Saying YES is riskier and more fun than saying NO.

    But as long as a devil's advocate isn't there just to shoot everything down, then there may be a place for them after all. *smile*

  • http://www.instigatorblog.com Ben Yoskovitz

    Hi MYR – thanks for the comment. There may be a place for devil’s advocates, but I still agree with Paul – it’s an easy position to take. Done right, a devil’s advocate can help; they can be an advisor, honest feedback loop, etc. — done poorly and they’re just a negative pain in the rear.

    Saying YES is riskier and more fun than saying NO.

    But as long as a devil’s advocate isn’t there just to shoot everything down, then there may be a place for them after all. *smile*

  • http://www.15minuteDate.com/blog Cindy

    I actually think it depends on the situation. You just need to weight each case differently. Just my two cents..

  • http://www.15minuteDate.com/blog Cindy

    I actually think it depends on the situation. You just need to weight each case differently. Just my two cents..

  • http://www.instigatorblog.com Ben Yoskovitz

    Cindy – That’s very true, the situation makes a difference, but the key here is that there are some people who are consistently negative. It is often easier to say “no” and be dismissive…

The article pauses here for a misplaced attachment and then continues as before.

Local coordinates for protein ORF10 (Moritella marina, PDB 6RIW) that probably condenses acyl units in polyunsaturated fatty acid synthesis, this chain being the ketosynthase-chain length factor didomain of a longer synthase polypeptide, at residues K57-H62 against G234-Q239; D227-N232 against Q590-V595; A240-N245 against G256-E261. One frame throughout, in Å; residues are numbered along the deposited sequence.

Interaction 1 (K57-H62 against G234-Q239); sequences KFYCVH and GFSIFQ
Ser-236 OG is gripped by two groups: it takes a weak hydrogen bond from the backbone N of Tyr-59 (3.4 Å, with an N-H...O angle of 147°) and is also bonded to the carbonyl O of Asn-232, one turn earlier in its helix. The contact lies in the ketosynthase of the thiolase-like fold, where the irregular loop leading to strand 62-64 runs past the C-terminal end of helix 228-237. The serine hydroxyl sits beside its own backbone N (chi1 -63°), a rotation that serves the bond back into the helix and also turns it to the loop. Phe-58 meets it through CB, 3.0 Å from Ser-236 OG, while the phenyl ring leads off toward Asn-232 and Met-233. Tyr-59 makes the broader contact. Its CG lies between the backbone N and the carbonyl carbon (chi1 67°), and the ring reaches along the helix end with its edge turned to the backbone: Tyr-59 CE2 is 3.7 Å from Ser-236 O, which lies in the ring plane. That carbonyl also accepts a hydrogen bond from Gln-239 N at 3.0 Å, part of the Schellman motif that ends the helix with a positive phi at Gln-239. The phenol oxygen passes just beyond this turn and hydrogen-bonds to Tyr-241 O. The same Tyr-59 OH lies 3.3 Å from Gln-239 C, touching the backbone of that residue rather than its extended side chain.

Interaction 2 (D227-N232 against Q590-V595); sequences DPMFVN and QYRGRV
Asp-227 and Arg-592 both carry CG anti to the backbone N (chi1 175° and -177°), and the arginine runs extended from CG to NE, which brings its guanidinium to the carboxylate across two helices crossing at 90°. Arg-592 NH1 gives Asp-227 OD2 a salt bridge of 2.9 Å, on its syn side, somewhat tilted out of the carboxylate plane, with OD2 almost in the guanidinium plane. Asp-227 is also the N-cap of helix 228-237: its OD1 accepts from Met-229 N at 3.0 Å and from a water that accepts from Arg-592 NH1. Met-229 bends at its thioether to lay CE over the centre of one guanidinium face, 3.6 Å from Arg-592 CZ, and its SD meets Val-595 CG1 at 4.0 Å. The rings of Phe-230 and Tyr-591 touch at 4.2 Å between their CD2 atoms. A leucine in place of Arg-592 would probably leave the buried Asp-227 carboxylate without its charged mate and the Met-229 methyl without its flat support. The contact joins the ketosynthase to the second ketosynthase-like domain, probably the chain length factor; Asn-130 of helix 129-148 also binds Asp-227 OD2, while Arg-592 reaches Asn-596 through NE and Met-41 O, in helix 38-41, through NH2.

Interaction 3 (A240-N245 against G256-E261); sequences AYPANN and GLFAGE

• http://www.instigatorblog.com Ben Yoskovitz

    Cindy – That's very true, the situation makes a difference, but the key here is that there are some people who are consistently negative. It is often easier to say “no” and be dismissive…

  • yioqse

    sorry about my english….i’ll try to tell you what my father says…
    When you understand that EVERYTHING in this life is transitory, appears equanimity……Then? PERSISTS in the seaking(searching, improving….)
    Whats my conclusion? In this life you can reach everything you want, but you have to persist, don´t be afraid of anything……..just say that is no easy

  • yioqse

    sorry about my english….i'll try to tell you what my father says…
    When you understand that EVERYTHING in this life is transitory, appears equanimity……Then? PERSISTS in the seaking(searching, improving….)
    Whats my conclusion? In this life you can reach everything you want, but you have to persist, don´t be afraid of anything……..just say that is no easy

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Ben Yoskovitz
I'm VP Product at Codified (makers of VarageSale).

I'm also a Founding Partner at Year One Labs, an early stage accelerator in Montreal. Previously I founded Standout Jobs (and sold it).